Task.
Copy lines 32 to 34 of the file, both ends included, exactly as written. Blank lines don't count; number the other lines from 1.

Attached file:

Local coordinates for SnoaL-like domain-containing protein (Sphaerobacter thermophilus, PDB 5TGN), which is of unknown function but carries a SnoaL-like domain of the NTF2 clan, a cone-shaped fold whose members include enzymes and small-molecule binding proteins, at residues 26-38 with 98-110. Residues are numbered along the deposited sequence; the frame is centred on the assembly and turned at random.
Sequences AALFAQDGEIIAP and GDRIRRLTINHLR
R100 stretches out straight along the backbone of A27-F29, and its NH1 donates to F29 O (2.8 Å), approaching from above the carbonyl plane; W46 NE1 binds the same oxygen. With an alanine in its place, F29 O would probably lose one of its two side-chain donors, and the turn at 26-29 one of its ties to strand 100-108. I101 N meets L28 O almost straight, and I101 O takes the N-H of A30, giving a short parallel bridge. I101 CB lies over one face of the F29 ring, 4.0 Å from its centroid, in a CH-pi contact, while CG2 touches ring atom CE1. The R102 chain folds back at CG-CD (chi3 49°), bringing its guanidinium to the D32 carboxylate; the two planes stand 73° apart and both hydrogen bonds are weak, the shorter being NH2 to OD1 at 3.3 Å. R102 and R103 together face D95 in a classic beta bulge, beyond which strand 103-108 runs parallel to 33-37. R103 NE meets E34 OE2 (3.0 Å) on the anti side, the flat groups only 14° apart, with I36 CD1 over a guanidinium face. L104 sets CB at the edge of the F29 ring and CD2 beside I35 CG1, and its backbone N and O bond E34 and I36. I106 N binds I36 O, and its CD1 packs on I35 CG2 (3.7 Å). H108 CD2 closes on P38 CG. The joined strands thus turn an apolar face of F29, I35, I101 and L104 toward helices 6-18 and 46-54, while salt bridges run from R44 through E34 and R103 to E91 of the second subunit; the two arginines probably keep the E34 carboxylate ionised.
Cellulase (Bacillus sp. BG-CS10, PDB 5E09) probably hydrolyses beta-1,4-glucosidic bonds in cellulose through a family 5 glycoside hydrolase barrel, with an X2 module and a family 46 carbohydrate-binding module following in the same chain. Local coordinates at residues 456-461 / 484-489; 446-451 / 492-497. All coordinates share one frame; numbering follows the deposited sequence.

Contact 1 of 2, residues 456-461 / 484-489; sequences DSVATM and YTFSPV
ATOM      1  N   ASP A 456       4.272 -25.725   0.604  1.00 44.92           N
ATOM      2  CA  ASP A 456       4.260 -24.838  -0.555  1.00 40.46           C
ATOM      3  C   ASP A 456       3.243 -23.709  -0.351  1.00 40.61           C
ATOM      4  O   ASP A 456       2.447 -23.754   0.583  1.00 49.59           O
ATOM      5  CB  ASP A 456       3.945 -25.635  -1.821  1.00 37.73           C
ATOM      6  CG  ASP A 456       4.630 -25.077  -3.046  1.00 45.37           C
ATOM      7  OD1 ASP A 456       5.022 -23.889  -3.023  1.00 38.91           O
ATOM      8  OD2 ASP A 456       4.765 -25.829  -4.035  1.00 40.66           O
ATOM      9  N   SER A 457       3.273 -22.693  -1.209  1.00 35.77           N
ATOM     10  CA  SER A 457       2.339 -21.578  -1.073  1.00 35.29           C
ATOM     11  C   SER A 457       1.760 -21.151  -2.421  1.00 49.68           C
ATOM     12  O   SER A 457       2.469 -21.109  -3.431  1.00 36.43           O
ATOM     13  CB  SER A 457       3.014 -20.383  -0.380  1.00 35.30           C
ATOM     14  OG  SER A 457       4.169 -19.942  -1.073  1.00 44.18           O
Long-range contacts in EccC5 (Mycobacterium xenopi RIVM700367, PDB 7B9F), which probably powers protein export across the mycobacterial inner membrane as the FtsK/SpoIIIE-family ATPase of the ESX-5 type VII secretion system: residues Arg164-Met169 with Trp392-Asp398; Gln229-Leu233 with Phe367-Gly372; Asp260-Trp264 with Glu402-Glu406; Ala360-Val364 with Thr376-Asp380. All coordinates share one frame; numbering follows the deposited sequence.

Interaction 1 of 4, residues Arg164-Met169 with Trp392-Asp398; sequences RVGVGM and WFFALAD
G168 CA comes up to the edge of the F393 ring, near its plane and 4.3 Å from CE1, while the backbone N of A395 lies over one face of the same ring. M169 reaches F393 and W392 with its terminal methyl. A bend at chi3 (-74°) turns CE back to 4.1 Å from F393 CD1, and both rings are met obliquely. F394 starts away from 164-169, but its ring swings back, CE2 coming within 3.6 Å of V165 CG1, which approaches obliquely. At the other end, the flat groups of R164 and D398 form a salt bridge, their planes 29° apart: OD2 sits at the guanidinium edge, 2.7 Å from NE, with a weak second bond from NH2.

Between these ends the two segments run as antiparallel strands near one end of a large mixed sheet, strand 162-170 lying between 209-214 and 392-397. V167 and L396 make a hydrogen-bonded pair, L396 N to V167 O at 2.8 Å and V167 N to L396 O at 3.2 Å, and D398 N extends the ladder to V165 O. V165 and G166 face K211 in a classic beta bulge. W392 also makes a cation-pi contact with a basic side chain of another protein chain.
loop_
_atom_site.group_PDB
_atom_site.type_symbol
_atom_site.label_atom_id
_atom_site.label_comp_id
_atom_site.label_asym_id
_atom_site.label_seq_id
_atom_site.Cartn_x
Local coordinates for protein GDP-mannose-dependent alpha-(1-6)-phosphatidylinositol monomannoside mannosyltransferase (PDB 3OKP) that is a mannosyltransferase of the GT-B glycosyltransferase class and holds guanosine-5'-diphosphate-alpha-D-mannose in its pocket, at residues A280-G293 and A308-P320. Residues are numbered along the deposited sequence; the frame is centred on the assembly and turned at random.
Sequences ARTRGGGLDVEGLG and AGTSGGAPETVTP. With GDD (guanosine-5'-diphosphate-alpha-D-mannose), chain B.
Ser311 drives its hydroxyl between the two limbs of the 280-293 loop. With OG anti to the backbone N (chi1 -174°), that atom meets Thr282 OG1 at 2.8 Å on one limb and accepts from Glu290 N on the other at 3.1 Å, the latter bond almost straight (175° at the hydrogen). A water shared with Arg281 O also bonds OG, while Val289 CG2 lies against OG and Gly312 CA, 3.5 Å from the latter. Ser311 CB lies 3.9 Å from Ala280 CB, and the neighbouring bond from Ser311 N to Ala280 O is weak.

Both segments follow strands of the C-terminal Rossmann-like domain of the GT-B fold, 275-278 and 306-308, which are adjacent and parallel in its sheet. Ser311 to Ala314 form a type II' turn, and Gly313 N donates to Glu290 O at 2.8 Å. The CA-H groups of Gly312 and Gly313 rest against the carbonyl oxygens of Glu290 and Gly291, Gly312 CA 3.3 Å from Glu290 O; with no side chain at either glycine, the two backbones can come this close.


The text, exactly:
Local coordinates for protein GDP-mannose-dependent alpha-(1-6)-phosphatidylinositol monomannoside mannosyltransferase (PDB 3OKP) that is a mannosyltransferase of the GT-B glycosyltransferase class and holds guanosine-5'-diphosphate-alpha-D-mannose in its pocket, at residues A280-G293 and A308-P320. Residues are numbered along the deposited sequence; the frame is centred on the assembly and turned at random.
Sequences ARTRGGGLDVEGLG and AGTSGGAPETVTP. With GDD (guanosine-5'-diphosphate-alpha-D-mannose), chain B.
Ser311 drives its hydroxyl between the two limbs of the 280-293 loop. With OG anti to the backbone N (chi1 -174°), that atom meets Thr282 OG1 at 2.8 Å on one limb and accepts from Glu290 N on the other at 3.1 Å, the latter bond almost straight (175° at the hydrogen). A water shared with Arg281 O also bonds OG, while Val289 CG2 lies against OG and Gly312 CA, 3.5 Å from the latter. Ser311 CB lies 3.9 Å from Ala280 CB, and the neighbouring bond from Ser311 N to Ala280 O is weak.